Naval Air Station Pensacola Wednesday morning marked the 72nd anniversary of the Battle of Midway in World War II, in a ceremony at the base’s Five Flags Pavilion.
Fought just six months after the attack on Pearl Harbor, Midway is considered the turning point for the United States in Pacific Theater. In his opening remarks, base Executive Officer Dave Jasso said the battle shifted the momentum, transforming the U.S. Navy from a defensive force to an offensive one.
“Although American aircraft carriers were outnumbered 4 to 3 we equaled with air power from those three carriers and land-based aircraft at Midway,” said Jasso. “Out naval aviators were able to launch an offensive attack on the Japanese carriers, at their most vulnerable moment, determining the outcome of the battle.”
Japan targeted Midway, in order to eliminate the American carriers in the aftermath of the Battle of Coral Sea in May of 1942, which was considered a tactical victory for Japan, but a strategic win for the U.S.
Guest speaker was Rear Admiral Michael White – Commander of the Naval Education and Training Command aboard NAS Pensacola. He said the key was Navy cryptographers breaking the Japanese code – which referred to an objective being sought by its fleet as “Alpha Foxtrot” or “AF”.
Armed with that information, Admiral Chester Nimitz reinforced the atoll, while sending other forces to the Aleutian Islands. White says the Americans were able to meet the Japanese with air power.
In closing, White said that the legacy that sprang from Midway reaches across all branches of the armed forces.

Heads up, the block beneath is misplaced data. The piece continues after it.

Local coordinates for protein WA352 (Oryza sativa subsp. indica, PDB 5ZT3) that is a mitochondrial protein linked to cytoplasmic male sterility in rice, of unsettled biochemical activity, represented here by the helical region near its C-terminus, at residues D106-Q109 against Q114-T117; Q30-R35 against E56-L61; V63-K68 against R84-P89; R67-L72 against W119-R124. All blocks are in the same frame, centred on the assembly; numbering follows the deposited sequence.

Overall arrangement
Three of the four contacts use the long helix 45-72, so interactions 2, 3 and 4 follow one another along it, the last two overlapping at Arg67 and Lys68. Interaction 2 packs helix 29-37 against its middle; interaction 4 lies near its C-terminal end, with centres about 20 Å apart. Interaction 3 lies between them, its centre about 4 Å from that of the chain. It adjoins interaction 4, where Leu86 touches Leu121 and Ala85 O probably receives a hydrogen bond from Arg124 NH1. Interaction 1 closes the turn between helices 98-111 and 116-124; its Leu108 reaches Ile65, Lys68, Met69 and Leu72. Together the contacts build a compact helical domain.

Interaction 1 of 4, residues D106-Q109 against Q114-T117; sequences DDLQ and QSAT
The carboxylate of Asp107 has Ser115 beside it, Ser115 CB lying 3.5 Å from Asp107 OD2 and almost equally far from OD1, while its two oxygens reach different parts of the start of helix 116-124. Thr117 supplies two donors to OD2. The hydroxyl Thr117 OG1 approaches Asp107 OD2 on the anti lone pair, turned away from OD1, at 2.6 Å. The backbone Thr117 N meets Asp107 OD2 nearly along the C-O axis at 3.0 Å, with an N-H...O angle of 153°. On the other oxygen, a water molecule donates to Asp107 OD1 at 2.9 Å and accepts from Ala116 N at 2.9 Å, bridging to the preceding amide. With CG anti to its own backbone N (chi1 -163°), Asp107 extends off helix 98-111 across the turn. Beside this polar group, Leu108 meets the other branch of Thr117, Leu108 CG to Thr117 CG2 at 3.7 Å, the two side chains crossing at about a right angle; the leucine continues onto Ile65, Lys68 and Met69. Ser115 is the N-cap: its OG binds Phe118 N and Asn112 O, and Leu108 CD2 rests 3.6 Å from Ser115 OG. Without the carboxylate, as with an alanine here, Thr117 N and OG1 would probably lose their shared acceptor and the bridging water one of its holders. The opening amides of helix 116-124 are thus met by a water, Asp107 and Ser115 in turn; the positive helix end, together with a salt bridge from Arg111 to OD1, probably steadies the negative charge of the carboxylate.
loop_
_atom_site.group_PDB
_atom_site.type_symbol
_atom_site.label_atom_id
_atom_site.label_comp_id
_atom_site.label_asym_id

“As I look into the faces of our young sailors, soldiers, Marines, airmen and Coast Guardsmen here today, I see the same light that must have been in the eyes of those young men at Midway,” said White. “It’s the light of freedom, and I’m here to tell you it shines very brightly in our military.”
After White’s address, a wreath was placed in the water near the pavilion by the crew of a Coast Guard cutter, who also rendered a 21-gun salute which was followed by Taps.
Among those attending was Wiley Bartlett, who was a 19-year-old bombardier, gunner and navigator whose aircraft was aboard the carrier USS Hornet. Now approaching his 91st birthday, Bartlett says the victory at Midway opened the door for the island-hopping by U.S. ground forces.
“Midway was a turning point in the United States’ war against Japan,” said Bartlett. “I lost a lot of friends.”
After the battle, one senior Japanese official said at Midway, the United States avenged Pearl Harbor. Japan’s loss of its aircraft carriers would come back to haunt it at Guadalcanal -- America’s first major land offensive in the Pacific and the start of the “island hopping” campaign -- which began two months after Midway.